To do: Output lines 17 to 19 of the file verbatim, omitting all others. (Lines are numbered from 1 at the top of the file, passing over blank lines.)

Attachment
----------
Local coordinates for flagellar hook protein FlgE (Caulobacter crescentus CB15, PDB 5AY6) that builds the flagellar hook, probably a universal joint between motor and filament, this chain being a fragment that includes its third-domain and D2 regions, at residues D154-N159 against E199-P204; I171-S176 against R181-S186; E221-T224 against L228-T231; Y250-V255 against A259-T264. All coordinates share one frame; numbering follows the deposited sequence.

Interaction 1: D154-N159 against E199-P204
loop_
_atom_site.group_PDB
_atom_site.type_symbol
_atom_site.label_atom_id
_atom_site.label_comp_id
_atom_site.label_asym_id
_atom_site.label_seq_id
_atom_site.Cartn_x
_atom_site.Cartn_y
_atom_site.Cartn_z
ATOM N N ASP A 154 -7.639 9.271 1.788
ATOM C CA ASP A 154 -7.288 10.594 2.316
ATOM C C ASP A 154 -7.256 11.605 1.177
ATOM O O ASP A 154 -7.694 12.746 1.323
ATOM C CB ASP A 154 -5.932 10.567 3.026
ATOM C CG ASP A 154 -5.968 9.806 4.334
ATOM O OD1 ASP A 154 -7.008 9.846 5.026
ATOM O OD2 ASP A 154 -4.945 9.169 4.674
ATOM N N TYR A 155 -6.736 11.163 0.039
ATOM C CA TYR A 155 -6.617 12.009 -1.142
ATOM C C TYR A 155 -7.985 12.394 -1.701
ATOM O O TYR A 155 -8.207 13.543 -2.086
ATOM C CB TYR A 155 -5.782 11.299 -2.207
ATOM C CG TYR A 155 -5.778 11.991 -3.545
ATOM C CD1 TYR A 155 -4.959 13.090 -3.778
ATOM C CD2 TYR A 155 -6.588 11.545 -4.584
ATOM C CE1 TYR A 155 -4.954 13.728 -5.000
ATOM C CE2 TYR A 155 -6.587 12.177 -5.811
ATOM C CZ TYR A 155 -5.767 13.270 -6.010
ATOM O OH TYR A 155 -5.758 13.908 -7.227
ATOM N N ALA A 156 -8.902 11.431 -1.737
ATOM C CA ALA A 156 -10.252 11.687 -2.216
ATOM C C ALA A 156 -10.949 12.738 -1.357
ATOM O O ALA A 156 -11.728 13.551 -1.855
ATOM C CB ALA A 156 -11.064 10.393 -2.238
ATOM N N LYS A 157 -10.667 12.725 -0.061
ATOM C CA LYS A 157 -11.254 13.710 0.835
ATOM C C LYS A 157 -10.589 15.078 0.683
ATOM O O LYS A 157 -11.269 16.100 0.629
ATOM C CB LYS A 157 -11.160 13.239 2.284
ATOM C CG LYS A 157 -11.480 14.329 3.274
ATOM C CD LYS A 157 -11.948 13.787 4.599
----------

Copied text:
ATOM C CB ASP A 154 -5.932 10.567 3.026
ATOM C CG ASP A 154 -5.968 9.806 4.334
ATOM O OD1 ASP A 154 -7.008 9.846 5.026